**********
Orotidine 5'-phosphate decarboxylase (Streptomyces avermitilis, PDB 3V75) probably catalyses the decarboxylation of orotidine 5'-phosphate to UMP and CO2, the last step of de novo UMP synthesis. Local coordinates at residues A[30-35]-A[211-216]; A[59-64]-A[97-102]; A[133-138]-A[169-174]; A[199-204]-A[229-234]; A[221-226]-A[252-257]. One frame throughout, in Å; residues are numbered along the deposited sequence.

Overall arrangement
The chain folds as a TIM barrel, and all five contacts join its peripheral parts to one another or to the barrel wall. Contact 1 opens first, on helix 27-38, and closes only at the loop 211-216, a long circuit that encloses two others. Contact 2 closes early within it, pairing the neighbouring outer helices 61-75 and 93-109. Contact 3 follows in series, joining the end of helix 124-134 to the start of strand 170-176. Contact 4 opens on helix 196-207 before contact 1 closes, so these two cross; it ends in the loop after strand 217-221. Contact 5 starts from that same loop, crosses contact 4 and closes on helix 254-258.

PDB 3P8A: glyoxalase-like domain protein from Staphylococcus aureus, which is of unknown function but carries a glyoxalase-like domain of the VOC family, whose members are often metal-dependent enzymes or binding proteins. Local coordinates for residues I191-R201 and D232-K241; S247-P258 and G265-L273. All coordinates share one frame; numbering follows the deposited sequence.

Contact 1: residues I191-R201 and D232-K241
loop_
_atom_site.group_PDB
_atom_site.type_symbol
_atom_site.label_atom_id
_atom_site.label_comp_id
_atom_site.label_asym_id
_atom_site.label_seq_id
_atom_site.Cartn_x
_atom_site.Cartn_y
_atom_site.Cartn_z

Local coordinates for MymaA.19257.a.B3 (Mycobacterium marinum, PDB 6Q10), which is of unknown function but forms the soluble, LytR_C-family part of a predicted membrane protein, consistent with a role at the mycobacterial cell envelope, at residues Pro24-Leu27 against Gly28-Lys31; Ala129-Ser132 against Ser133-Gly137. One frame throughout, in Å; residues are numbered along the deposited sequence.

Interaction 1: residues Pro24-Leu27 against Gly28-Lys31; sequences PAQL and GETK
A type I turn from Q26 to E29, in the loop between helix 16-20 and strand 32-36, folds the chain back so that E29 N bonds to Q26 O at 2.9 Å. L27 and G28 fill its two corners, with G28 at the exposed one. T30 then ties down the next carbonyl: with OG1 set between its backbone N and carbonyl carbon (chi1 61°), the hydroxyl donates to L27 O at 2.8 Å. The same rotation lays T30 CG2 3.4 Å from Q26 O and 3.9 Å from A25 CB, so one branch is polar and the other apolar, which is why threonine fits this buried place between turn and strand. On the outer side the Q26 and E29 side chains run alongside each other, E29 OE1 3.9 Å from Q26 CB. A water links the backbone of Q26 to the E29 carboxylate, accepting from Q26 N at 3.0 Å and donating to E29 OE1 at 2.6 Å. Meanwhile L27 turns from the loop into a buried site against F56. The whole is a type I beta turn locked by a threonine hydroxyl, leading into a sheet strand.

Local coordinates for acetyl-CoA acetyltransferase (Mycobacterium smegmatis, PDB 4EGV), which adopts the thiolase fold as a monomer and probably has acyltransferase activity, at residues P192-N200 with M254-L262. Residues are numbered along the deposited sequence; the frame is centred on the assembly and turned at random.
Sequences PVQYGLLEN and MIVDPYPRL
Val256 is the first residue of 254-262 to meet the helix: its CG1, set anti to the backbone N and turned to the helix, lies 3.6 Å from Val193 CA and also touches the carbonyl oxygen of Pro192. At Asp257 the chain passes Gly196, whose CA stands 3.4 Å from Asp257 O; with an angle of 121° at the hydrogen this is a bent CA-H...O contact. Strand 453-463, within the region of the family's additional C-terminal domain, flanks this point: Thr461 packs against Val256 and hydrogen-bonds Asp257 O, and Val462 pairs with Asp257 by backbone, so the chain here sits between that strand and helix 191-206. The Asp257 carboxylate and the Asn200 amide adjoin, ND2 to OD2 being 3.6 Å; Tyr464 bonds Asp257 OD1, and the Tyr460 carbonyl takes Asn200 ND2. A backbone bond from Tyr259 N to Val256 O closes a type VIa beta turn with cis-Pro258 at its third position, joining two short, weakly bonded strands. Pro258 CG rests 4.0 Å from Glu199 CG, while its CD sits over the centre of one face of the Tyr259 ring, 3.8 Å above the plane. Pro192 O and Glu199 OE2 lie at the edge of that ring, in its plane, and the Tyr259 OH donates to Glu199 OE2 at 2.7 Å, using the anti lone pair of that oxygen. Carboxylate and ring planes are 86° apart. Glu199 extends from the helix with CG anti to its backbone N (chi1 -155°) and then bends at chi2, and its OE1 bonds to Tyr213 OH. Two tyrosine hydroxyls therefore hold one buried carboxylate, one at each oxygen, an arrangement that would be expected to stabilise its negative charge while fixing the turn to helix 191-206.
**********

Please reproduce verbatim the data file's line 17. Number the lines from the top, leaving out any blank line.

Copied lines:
Interaction 1: residues Pro24-Leu27 against Gly28-Lys31; sequences PAQL and GETK